SFS Grad Provides Insight on US Relationship with Latin America

By: Andrew Johnian, Reporter

Photo Credit: International Trade Administration

Former US Ambassador to Chile, Michael A. Hammer, visited Georgetown University’s campus on Thursday afternoon as part of the semester’s “Ambassador Series” to discuss opportunities and challenges for the United States in the Western Hemisphere. Ambassador Hammer’s distinguished career in public service includes stints with the National Security Council (NSC) in the Clinton, Bush, and Obama administrations. As a US Foreign Service officer, he has worked extensively with Latin American countries and populations to address pressing issues and increase American engagement in the region. Ambassador Hammer graduated from Georgetown University’s School of Foreign Service in 1985.

Ambassador Hammer spoke of the unshakeable bond between the United States and its southern neighbors that has been highlighted in the “Summit of the Americas” meetings. Mr. Hammer spoke of engagement through “common interest and mutual respect” as the driving force behind US-Latin American relations.

The past several years have presented a series of challenges for Latin American countries as they grapple with strengthening democratic institutions and promoting economic development. In discussing the Obama administration’s legacy, the ambassador highlighted the opening of diplomatic relations between the United States and Cuba, and the administration’s investments to combat social inequity and promote clean energy initiatives. Hammer noted importance of the United States remaining engaged in the hemisphere, in particular given the growing footprint of China in South America, pointing to China now becoming Chile’s largest trading partner.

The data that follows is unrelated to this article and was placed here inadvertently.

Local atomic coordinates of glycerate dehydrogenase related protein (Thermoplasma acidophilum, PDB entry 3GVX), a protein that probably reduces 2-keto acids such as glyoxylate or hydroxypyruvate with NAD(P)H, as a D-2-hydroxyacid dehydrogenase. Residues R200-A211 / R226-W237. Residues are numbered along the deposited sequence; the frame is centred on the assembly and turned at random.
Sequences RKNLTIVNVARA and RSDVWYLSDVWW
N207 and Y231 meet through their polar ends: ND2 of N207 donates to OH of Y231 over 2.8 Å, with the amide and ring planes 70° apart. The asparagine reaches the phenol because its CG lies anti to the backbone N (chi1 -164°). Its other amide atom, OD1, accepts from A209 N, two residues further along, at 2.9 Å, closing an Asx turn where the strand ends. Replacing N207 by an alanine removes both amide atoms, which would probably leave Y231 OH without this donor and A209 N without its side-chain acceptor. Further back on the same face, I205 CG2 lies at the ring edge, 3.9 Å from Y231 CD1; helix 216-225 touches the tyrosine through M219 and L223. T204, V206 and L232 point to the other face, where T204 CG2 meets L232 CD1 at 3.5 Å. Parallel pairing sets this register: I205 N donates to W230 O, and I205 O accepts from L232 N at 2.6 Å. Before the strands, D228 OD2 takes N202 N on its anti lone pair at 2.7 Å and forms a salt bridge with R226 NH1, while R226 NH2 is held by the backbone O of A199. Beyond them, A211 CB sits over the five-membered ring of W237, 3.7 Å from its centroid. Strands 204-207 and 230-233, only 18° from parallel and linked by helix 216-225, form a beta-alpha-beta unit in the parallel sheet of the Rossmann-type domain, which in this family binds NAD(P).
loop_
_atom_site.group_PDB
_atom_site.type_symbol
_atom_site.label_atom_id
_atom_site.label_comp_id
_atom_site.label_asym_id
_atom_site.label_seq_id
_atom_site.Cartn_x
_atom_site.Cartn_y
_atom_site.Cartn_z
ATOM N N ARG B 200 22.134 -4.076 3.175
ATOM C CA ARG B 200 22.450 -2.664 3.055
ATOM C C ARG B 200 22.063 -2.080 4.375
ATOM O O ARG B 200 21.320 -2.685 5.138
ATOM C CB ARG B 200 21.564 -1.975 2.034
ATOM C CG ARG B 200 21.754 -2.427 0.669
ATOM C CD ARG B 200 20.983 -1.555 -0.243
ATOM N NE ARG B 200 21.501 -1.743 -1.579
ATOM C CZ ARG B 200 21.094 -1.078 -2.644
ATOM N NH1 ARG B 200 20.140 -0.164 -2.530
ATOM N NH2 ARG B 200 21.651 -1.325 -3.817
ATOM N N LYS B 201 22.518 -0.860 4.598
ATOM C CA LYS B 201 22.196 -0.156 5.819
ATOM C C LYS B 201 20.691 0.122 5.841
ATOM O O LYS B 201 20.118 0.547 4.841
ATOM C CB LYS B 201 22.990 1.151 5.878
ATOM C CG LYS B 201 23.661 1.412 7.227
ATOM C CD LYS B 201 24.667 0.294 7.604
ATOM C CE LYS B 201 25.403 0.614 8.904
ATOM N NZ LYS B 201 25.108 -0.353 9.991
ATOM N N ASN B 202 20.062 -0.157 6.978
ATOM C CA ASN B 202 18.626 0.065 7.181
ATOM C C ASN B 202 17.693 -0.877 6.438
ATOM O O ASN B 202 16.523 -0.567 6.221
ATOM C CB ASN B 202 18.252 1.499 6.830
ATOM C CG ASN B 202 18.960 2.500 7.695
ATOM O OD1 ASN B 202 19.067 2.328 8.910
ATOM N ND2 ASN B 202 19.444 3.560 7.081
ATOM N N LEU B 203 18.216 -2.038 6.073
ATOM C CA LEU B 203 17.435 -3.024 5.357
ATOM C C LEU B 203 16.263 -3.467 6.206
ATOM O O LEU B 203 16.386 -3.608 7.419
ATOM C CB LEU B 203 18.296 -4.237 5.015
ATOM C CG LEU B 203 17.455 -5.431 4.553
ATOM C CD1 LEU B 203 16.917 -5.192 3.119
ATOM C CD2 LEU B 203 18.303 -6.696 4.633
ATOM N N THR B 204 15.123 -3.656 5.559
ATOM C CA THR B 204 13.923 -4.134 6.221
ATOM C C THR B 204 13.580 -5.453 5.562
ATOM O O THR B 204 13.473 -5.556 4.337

The United States’ withdrawal from the Trans-Pacific Partnership that included Canada, Mexico, Peru and Chile will be viewed with disappointment by those countries and could create a vacuum unless the new administration launches new initiatives with Latin America. The ambassador highlighted some challenges in Latin America, including instability in Venezuela, the future of the Colombian peace process, security concerns in Central America, and the risk of natural disasters particularly in states such as Haiti.

Ambassador Hammer also spoke of security concerns in the region related to narco-terrorism and transnational crime. He noted that criminal violence in some Latin American countries was undermining state authority and could result in humanitarian or migration crises that could pose challenges to several nations, including the United States. With the election of Donald Trump, “the ways and means used to pursue security interests is likely to change,” according to Hammer. He spoke of the need to strengthen security through interagency and international cooperation, citing as an example the excellent work done by of the Joint Interagency Task Force-South (JIATF-South) in Key West, using fusion cells and shared information to combat trafficking.

In terms of efforts to eradicate drug production, Hammer noted the difficult challenge of the “Balloon Effect.” A term used in security circles, the Balloon Effect refers to a condition where solvency in one area leads to heightened criminal activity in others. He noted the importance of building partner capacity, yet hoped that America’s relationship with countries in the region wouldn’t be dominated by concerns over narco-trafficking. As such, Ambassador Hammer emphasized the value of non-military and law enforcement solutions, including institution building, economic development, and public-private partnerships.

The priorities laid out by former Ambassador Hammer to mitigate security concerns in the Western Hemisphere focused on building community resiliency and state capacity as well as strengthening the longstanding US-Latin America relationship.

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